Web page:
The Hub consultant said, “It's so important for people to think there's still an untapped library, especially young people,” who he noted can be particularly trigger-happy in canceling subscriptions.“There's a sense, I think, that [streaming services] need to promote their prestige projects” featuring A-list actors and directors, “but from the standpoint of subscriber loyalty… it doesn’t hurt to remind people of the breadth of the libraries,” he continued.

Balancing streamer and consumer perspectives

Discoverability has always been a challenge in the industry, according to Sappington, including ever since Netflix made time-to-content (the amount of time it takes for a viewer to find and start watching content on the platform) one of its key metrics. And it continues to be a balance between two different value perspectives — streamers and consumers.

“The key issue [is] that if you pay to fund content and nobody can find it, it's wasted money for a streaming service,” he explained. “I think about how Netflix, Amazon or others that have invested millions to billions on content, some of their content from last year, you have a hard time finding this year. That's a fundamental problem.”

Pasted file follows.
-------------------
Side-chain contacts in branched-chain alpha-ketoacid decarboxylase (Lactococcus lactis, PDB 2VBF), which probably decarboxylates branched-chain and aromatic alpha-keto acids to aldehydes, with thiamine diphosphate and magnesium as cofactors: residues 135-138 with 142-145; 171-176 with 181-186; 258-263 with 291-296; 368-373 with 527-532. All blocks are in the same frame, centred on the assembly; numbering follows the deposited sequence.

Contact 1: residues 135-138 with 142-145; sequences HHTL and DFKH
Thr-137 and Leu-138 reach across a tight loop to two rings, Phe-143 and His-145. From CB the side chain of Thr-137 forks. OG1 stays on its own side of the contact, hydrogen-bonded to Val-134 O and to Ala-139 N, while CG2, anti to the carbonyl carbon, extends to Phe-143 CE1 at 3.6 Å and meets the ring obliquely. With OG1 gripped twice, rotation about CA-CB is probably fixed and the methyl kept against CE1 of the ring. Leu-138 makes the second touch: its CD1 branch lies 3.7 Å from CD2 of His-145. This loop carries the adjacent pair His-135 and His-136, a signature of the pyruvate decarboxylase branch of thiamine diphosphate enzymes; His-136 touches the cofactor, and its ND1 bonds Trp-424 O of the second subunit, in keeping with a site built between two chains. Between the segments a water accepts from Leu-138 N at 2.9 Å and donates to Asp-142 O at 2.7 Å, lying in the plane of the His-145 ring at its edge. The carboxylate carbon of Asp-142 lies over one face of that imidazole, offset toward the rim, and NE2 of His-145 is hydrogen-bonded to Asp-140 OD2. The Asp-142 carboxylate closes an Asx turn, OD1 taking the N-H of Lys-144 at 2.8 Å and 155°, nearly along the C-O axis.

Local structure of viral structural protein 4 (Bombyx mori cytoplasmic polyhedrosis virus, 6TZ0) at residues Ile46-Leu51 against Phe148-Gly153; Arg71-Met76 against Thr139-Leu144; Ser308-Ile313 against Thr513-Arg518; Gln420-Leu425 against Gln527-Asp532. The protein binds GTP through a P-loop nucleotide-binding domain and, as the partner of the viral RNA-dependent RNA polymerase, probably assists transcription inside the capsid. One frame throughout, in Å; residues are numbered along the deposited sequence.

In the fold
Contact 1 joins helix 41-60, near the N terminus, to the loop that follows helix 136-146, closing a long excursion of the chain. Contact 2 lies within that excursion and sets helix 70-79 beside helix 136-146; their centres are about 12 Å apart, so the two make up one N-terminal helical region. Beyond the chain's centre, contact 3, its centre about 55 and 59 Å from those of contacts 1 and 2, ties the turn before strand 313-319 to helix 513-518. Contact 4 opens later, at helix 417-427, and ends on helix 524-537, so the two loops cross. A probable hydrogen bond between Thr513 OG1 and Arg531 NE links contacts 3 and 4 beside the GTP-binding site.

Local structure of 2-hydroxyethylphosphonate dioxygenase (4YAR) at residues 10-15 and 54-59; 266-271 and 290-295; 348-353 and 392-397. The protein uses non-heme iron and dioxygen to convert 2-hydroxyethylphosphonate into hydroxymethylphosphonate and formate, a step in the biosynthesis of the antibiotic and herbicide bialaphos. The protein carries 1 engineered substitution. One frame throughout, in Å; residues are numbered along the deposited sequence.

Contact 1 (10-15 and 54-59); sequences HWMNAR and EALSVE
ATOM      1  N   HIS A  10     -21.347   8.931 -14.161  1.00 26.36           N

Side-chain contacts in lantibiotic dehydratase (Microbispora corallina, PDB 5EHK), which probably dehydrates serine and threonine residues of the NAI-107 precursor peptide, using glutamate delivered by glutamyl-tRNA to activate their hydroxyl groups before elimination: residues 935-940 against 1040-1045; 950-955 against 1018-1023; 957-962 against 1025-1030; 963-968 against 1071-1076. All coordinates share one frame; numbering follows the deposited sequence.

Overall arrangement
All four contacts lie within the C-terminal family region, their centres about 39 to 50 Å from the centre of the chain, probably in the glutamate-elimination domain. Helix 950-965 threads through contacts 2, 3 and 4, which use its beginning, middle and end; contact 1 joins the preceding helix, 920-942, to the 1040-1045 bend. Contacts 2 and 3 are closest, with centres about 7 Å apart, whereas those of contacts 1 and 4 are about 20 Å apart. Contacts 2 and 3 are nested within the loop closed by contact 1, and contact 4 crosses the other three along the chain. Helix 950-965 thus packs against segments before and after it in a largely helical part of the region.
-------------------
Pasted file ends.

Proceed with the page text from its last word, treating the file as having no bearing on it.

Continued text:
Consumers, meanwhile, may value content differently. “Their perspective is: One, can I find something entertaining to watch? Two, can I find what I'm looking for?” Sappington said. While algorithms continue to improve, he noted, “It's an ongoing chase to improve recommendations, to improve discovery.”

When it comes to the consumer perspective reflected in Hub’s survey findings that streamers simply masquerade new content in need of promotion as recommendations, Sappington countered that those shows often are there because of a natural spike in overall viewership.

“Say you're Netflix and you drop a new series, and you're going to put it up there because it's brand new. So suddenly, everybody watches it. Now your algorithm is saying, ‘Ooh, everybody's watching this, maybe you should watch it too’,” he explained. “Because it's new and because they're promoting it, it pushes it up in everybody's recommendations,” becoming “a cycle” that feeds into itself.

Sappington further expressed his view that discoverability within a single service is usually pretty good. “Where consumers tend to have a challenge is trying to discover across services,” he said. This becomes increasingly complex when factoring in subscription churn and the migration of licensed content across different platforms, he added, especially because “services don’t communicate with each other.”Moving into 2024, he believes content discovery across platforms will continue to be a challenge and problem over time.

“We're going to see a number of platforms and even third parties be able to help serve that [aggregated content discovery] role,” Sappington said. “If you look at Samsung TV Plus, if you look at Roku, they have a vested interest in making sure people find content across services. We're seeing increased use of those platforms for that purpose.”